All things environmental

Musings about the environment and all it touches, from education to city planning

The demise of the Quebec cornichon.

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Rick, a good friend recently moved to Quebec, emailed me an article from La Presse bemoaning the demise of the Quebec pickle.  It’s worth a snort, if not a guffaw, in part because the word cornichon is used, in French, to mean somewhat dim-witted.  And I suppose he sent it to me because, well, it shows Quebec must be a distinct society if the fate of the humble cornichon deserves a full page article.

But the article is quite serious.  Last year, only 5000 tonnes of pickling cucumber were produced in Quebec, a mere 20% of the production in 2000.  The reason for this reflects the problems of food production anywhere:  cucumbers, like most produce, are expensive to grow and particularly expensive to harvest.  As a result, most pickle jars contain cucumbers that have been harvested in India, where labour costs are low (like the Crespo brand), or in the US, where industrial-scale agriculture saves some costs (like Bick’s pickles, owned by Smuckers).  Bick’s are particularly galling, since in Quebec they market their pickles under the brand Habitant – a name that means “traditional Quebec farmer” to most locals.  The last Canadian Bick’s plant, in Dunnville, Ontario, closed last November.

Of the pickles sold in Quebec, only the brands Whyte’s and Potter’s used Quebec grown cucumbers.  I don’t know what the situation is in BC, but I assume that none of the store brand pickles are home grown; BC has little field cucumber production, only the greenhouse production is significant.  And you don’t pickle long English cucumbers.

This is a bit annoying to those of us who like to promote local agriculture (and maybe Rick emailed the article just to get me annoyed).  Local agriculture, at least in BC, tends to be less chemical intensive, and it produces local jobs.  All good things, from the standpoint of healthier environment and social justice.  (OK, nitpickers, there are a lot of foreign farm workers picking BC’s field crops, meaning that the 100 mile diet comes from 3000 mile workers – that’s besides the point!)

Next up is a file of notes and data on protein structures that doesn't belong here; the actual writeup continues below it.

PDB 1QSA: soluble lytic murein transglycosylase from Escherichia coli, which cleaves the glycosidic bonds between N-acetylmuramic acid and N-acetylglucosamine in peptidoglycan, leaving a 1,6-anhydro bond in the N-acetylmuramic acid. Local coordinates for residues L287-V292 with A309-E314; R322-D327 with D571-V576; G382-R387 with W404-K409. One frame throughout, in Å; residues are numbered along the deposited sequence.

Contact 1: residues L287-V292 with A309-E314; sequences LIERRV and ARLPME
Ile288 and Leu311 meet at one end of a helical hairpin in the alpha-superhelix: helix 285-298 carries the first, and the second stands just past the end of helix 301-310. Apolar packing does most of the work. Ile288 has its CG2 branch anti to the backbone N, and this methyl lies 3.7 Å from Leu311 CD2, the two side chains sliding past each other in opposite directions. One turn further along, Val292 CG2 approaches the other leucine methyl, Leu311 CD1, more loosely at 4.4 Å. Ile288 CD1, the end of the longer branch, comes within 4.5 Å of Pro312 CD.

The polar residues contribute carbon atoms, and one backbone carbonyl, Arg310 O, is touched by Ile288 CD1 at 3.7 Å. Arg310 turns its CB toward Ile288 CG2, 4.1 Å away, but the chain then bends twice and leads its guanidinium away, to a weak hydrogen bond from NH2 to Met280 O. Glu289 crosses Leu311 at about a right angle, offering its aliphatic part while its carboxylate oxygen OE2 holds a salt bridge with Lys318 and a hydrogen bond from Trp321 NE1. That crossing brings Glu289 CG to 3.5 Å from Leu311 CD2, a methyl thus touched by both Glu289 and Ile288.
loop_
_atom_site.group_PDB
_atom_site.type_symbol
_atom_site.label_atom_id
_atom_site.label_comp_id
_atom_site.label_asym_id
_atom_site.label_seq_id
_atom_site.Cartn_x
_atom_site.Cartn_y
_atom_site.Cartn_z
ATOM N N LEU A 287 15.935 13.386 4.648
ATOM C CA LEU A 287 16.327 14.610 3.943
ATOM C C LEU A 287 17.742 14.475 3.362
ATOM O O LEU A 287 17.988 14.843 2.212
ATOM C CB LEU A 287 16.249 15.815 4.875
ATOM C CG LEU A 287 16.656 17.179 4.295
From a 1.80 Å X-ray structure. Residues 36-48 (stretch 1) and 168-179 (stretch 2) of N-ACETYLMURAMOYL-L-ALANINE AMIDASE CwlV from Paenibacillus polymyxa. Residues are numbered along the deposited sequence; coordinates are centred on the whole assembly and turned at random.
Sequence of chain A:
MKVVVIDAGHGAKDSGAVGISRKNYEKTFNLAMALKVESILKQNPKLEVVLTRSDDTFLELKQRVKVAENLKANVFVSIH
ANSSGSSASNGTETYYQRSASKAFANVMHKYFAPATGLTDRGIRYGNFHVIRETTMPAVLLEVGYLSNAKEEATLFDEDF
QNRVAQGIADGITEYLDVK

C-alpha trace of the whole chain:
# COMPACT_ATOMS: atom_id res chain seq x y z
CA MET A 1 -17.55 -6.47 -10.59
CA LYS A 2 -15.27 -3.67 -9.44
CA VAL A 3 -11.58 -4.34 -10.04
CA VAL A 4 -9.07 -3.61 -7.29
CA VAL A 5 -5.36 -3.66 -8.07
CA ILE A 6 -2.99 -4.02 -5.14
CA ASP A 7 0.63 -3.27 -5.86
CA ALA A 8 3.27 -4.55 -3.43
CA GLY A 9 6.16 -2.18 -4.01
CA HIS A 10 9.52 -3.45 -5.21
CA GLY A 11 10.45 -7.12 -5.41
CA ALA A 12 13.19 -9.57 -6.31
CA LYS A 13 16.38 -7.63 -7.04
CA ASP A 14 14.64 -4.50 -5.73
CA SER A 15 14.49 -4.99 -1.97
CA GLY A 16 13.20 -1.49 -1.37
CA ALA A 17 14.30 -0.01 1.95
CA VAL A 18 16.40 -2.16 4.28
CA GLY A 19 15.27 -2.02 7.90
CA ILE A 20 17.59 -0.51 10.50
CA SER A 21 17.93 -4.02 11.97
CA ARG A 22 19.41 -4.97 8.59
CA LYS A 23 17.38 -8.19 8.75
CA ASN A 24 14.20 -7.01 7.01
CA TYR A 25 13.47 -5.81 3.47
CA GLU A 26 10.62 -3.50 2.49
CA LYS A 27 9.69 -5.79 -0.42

Be that as it may.  What I find really galling is the predicament of these two pickling companies find themselves in.  Neither of them can advertise that their pickles are Quebec bred, never mind “product of Canada”.  Why?  Because the law says that a maximum of 2% of a “product of Canada” can be of foreign origin.  But for these pickles, the vinegar, the salt, and the sugar are imported.  And they’re more than two percent of the total.  Aha!

This is a case of a well-meaning regulation that ends up being completely self-defeating, and absolutely ridiculous.  We care about where the produce was grown – not where the salt was mined.

I know that there are a lot of more urgent problems in the world than the demise of the Quebec pickle.  But this little issue is symptomatic of a much bigger problem: food labeling.  If I purchase pickles, I have no way to know where the vegetables in the jar have been grown.  Neither could I know whether any of them have been genetically modified.  I’d just like to know, and I can’t.  And that’s true of pretty much any food that comes in a jar or a box.

Part of the problem, of course, is the industrial food-ag complex, where everything is considered a commodity.  According to this model, corn is just corn, a cucumber is just a cucumber, doesn’t matter  where it’s from.  How sad.  I’m sure there are remarkable terroir qualities to pickling cucumbers that labeling laws just disregard.  Somehow, Europeans have managed to get around that: it’s not any blue cheese, it’s a Roquefort.  It’s not a red wine, it’s a Nuits-Saint-Georges.  It’s not ham, it’s Westphalia.  But pickling cucumbers?

Ok, maybe it’s a stretch.  But I still prefer to get my pickles from the lady at the market.  At least, I can ask her where the damn things come from.


Written by enviropaul

January 26, 2012 at 9:51 pm

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